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Interview: February 26, 2010

February 26, 2010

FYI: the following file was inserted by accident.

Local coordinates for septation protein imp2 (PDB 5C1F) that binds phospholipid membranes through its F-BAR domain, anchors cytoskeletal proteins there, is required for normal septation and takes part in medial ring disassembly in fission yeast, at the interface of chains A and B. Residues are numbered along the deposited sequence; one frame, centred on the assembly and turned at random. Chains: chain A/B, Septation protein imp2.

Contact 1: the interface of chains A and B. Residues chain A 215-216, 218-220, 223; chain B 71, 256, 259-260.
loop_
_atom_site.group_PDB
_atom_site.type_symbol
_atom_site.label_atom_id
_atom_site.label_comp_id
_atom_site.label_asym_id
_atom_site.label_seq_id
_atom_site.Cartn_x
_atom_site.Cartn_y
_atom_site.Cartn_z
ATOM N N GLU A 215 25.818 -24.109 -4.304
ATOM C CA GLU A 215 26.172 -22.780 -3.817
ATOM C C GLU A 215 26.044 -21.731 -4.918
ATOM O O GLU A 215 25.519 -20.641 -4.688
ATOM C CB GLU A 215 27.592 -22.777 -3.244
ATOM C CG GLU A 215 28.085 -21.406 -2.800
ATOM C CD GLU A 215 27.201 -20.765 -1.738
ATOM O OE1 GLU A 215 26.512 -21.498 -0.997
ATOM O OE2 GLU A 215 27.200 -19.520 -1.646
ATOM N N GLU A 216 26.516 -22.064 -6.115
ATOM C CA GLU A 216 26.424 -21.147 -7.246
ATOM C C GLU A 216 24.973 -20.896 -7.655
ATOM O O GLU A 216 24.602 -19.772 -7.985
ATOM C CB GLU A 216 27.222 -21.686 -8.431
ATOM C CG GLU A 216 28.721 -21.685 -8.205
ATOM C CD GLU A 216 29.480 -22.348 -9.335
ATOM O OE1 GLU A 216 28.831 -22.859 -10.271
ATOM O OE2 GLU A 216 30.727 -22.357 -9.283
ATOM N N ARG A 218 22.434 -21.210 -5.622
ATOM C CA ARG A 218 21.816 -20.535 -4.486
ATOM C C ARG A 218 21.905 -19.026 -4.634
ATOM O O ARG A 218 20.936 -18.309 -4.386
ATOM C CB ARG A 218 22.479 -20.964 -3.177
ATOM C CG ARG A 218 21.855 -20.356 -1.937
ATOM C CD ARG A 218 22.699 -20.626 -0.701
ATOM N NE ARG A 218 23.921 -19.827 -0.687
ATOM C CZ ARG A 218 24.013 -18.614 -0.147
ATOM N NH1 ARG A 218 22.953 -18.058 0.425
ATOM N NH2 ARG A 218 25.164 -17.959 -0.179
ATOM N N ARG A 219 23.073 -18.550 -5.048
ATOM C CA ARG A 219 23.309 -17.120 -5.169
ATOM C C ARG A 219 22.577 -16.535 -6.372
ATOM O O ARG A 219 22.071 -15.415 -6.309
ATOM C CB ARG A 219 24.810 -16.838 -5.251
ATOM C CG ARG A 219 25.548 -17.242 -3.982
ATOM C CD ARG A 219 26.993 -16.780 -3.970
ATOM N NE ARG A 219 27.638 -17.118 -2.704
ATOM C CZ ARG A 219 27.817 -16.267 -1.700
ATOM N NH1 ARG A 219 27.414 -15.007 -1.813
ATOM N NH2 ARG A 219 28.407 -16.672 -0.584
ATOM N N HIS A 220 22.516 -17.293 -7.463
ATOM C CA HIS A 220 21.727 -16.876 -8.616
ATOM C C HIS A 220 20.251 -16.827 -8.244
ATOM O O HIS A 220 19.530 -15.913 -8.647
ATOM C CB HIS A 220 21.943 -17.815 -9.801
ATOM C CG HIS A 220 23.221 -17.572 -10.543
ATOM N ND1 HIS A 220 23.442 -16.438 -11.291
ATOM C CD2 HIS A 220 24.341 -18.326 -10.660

Beverly Barton's most recent romantic thriller, DEAD BY MIDNIGHT, features Lorie Hammonds and Sheriff Mike Birkett --- secondary characters from the previous novel SILENT KILLER --- who find themselves caught up in a serial murder plot against the cast of an adult film. In this interview with's Donna Volkenannt, Barton credits her editor for the initial inspiration to create a protagonist with a sordid past and explains how much of her hometown influenced the book's fictional setting of Dunmore, Alabama. She also discusses the process of finding evocative titles for each of her books, singles out a few of her favorite characters from her backlist of over 60 titles, and shares details about various projects in the works --- including a new series and two follow-ups to DEAD BY MIDNIGHT. DEAD BY MIDNIGHT is a chilling romantic thriller about a deranged serial murderer, dubbed the “Midnight Killer,” who is killing people associated with a porn movie. The romantic part of the novel focuses on a woman who returns home and tries to rise above a sordid past to find love and self-respect. Where did the idea for this book come from?